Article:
by Michael Conley
I am on a real train trying to build a metaphorical wall. The trouble with metaphorical walls is that other people don’t respect them the way they are forced to respect real walls.
I booked a table seat. The couple opposite are looking at a copy of The Mail On Sunday, its pages spread out all over the table. I rest the spine of my novel against the edge of the table. He prods an article, tuts and shakes his head. We’re living in a nanny state, he asserts. Go on, he says to her, read that and tell me we’re not living in a nanny state.
She doesn’t tell him we’re not living in a nanny state.
There are other seats available but I’m not moving. Those ones are not table seats and I booked a table seat.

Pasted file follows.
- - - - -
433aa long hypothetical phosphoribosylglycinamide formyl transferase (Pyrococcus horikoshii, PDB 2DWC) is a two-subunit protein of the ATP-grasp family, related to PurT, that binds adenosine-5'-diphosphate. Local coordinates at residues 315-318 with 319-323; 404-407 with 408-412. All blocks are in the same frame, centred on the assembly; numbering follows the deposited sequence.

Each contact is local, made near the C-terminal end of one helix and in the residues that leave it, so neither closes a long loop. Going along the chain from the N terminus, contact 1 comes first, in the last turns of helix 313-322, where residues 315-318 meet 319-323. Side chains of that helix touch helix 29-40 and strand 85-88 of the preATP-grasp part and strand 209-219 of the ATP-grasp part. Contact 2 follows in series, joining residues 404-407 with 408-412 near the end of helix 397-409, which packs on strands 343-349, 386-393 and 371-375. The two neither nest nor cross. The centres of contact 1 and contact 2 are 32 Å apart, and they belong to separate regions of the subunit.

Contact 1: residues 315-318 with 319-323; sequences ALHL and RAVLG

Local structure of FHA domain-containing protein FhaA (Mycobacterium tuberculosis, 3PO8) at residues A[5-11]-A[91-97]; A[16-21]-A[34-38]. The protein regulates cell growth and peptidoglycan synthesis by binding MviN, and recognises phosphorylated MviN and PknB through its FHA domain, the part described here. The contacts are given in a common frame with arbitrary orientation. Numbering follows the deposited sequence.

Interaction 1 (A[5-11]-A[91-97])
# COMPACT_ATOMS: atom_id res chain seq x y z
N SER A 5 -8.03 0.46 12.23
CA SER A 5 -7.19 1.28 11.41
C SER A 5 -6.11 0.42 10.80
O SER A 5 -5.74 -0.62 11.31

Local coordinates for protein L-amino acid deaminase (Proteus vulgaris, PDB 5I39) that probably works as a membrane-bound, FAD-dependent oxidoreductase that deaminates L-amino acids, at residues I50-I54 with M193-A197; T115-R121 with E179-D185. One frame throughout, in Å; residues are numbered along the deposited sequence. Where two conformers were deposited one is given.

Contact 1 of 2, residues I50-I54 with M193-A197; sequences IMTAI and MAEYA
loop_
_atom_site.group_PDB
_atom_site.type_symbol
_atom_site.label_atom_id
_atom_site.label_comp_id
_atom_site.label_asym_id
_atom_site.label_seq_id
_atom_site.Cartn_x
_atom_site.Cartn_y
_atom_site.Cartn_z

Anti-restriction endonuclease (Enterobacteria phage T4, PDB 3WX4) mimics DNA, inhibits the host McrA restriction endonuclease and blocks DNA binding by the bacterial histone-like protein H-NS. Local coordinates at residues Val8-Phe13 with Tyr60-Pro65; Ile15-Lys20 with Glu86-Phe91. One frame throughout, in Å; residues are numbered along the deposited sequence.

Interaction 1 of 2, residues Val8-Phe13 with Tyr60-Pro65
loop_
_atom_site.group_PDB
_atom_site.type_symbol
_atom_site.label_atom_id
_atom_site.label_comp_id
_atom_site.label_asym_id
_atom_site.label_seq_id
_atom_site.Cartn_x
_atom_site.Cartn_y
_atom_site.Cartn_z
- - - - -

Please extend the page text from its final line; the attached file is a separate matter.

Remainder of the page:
Her crisps are deafening. She finishes the article and tuts through sharp fragments of potato. He’s eating a ham baguette he got from the buffet car. The crumbs are going all over our table.
I maintain a neutral expression as I metaphorically drop my trousers and do a metaphorical piss all over their Mail On Sunday and her crisps and his ham baguette, and there is an exquisite moment of horrified realisation on their faces; the last thing I see before a metaphorical conductor tackles me to the ground and metaphorically throws me off at the next platform, miles from home.
Michael Conley is a poet from Manchester who occasionally writes flash fiction too.